After hearing the demo for the first time, the quartet fell in love with the bass-thumping song and decided to make it the album's title track. (In K-pop, a title track refers to a lead single accompanied by a music video.) "We gathered in the recording studio altogether and listened to the demo. When the intro came out, I think all the members were speechless and just looked at each other," Lisa said to XSportsNews. "Through just our eyes, we were telling each other, 'this is the title track!' While listening, I naturally started to imagine the performance. That’s how well BLACKPINK was captured, and I was confident that it was a song BLACKPINK could express well."
There Are Some Familiar Names In Born Pink’s Writing Credits, Including Jisoo and Rosé
BLACKPINK typically employ the same stable of writers to craft their tracks. Their frequent collaborators include Teddy Park, who is responsible for producing and writing some of the group’s biggest tracks like "Kill This Love" and "Lovesick Girls," and Bekuh Boom, who penned the high-charting hits "Pretty Savage" and "Ice Cream." On Born Pink, Park’s work can be heard on the hip-hop forward tracks "Pink Venom" and "Shut Down" as well as "Ready For Love," while Boom lent her pen to the sassy track "Typa Girl."
Some new collaborators have entered the mix in the Born Pink era: Teddy Sinclair, formerly known as Natalia Kills, composed and co-wrote "The Happiest Girl" with her husband, Willy Moon. (Sinclair also co-wrote Rihanna’s "Kiss It Better.") Jisoo and Rosé lent their vocals and writing skills to Born Pink — each has a writing credit on "Yeah Yeah Yeah," a standout track on the album.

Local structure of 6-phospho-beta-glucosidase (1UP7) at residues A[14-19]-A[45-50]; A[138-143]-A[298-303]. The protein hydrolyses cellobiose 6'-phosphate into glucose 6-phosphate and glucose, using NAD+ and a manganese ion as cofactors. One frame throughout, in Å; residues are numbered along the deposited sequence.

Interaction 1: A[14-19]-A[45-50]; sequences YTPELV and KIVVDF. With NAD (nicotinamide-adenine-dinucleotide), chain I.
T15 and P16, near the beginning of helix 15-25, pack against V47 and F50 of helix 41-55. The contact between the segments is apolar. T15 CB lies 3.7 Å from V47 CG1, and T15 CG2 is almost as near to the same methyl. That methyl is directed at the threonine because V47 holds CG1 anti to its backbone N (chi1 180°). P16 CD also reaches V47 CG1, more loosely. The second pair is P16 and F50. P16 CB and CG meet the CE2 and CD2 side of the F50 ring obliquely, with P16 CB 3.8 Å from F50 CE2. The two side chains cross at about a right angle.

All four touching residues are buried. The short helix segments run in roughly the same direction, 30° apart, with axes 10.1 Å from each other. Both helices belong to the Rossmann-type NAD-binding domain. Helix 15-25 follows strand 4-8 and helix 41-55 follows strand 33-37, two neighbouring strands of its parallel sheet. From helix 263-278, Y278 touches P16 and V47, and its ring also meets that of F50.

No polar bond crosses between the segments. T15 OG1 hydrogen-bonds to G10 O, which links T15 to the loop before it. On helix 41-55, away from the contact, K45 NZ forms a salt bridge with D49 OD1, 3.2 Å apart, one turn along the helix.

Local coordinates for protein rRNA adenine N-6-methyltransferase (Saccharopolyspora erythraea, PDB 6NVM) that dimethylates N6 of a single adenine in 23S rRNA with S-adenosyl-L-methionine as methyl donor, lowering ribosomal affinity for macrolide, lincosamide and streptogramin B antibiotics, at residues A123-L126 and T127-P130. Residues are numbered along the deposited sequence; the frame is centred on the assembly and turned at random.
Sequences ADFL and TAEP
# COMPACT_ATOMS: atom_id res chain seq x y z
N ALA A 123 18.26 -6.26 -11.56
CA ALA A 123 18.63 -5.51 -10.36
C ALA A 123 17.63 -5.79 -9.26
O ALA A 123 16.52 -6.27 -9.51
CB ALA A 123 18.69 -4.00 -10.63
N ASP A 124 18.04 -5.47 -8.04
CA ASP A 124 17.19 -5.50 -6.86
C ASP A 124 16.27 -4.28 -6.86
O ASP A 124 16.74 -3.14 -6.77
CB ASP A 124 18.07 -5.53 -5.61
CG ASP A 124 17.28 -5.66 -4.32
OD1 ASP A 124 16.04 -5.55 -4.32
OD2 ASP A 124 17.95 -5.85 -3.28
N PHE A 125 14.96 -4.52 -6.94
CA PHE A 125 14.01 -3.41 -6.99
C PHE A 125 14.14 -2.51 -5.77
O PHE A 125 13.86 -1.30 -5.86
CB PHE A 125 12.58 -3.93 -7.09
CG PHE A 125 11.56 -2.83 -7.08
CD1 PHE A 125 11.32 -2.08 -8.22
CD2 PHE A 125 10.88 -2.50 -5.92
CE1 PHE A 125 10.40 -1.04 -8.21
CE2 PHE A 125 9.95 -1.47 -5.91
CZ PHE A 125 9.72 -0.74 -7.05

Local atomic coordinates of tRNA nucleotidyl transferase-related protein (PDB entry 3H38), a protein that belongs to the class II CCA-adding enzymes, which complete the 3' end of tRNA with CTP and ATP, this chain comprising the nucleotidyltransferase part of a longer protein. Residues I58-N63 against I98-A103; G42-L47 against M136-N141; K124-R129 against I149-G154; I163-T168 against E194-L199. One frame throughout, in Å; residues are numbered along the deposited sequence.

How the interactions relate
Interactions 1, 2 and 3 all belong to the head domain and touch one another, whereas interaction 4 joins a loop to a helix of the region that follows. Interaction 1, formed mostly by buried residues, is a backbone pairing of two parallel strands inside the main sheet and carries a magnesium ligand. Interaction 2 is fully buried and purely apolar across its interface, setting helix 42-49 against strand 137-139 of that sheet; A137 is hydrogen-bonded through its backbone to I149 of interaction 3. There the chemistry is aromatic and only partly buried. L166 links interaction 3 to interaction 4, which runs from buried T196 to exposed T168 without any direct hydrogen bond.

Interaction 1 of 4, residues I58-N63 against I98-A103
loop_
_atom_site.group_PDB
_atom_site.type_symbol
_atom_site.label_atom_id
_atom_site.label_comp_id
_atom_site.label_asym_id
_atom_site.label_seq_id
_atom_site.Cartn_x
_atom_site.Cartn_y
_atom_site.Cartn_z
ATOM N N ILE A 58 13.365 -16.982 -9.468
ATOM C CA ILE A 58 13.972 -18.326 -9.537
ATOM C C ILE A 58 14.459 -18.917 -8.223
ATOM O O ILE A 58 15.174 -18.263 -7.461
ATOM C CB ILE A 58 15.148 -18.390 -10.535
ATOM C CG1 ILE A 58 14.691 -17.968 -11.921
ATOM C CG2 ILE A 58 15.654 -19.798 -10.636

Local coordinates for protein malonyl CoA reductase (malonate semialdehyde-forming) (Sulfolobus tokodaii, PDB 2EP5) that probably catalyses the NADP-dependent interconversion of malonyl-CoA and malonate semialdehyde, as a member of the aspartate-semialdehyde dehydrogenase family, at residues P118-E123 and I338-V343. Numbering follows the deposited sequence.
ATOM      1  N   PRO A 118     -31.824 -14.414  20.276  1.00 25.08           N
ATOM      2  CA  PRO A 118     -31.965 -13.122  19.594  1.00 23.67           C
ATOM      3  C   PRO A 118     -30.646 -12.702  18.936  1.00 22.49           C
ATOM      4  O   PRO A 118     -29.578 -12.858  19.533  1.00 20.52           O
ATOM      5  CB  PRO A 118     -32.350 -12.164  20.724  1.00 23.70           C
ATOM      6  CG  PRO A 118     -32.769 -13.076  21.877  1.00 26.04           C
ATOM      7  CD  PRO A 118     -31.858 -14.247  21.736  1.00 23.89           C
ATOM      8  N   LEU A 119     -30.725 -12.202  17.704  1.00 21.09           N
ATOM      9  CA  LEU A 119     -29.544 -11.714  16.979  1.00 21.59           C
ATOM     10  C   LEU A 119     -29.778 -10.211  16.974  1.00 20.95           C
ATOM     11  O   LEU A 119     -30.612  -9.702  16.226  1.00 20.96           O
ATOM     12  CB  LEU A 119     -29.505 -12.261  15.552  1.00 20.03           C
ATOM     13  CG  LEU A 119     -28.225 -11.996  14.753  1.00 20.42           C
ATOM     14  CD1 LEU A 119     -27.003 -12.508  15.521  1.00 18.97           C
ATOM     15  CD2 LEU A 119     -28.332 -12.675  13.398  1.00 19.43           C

The Album Is Under 25 Minutes Long
With a runtime of a little over 24 minutes, Born Pink is notably shorter than many standard LPs, much to the chagrin of Blinks, who were hoping for more after waiting nearly two years for new music from the group.
It's likely that their next release will be a live album recorded during one of the stops on their upcoming world tour, though there is a possibility that the group will release a deluxe version of Born Pink featuring additional tracks. (Somewhere in the BLACKPINK vaults are a couple of unreleased collaborations with OneRepublic’s Ryan Tedder, which fans are eager to hear after the veteran songwriter mentioned working with the Pinks in a recent interview.)
Cross-Pacific Pop: Album Sales Boom For Asian Breakout Solo Artists
Asian solo projects help redefine bandmembers, such as Lay Zhang, with music that is reaching American album-buyers in a big way
We called Lay Zhang a musical diplomat when he was named promotion ambassador for GRAMMY Festival China last April. A Chinese founding member of the Korean-market boy band EXO, Lay's Oct. 19 release, Namanana: 03, has entered new territory for any Mandarin-pop album.
Lay debuted at No. 21 on the Billboard 200 with 23,000 traditional album sales boosted by another 1,000 equivalents from streaming and other digital. The album's 22 tracks are half in Mandarin Chinese and half in English, recreating each of the 11 songs as bilingual.
This success shows that K-pop helps put artists on blast but U.S. album buyers are developing an appetite to go beyond the superficial frame of boy band marketing and fame, also known as "idol groups" in Korea.
The K-pop solo mixtape Hope World by J-Hope from BTS debuted at No. 63 last March on the Billboard 200 and rose from there to No. 38, making him the best-selling K-pop solo artist earlier this year, and Lay's No. 21 is more properly M-pop because of its Mandarin Chinese. That's despite Lay's K-pop roots in EXO.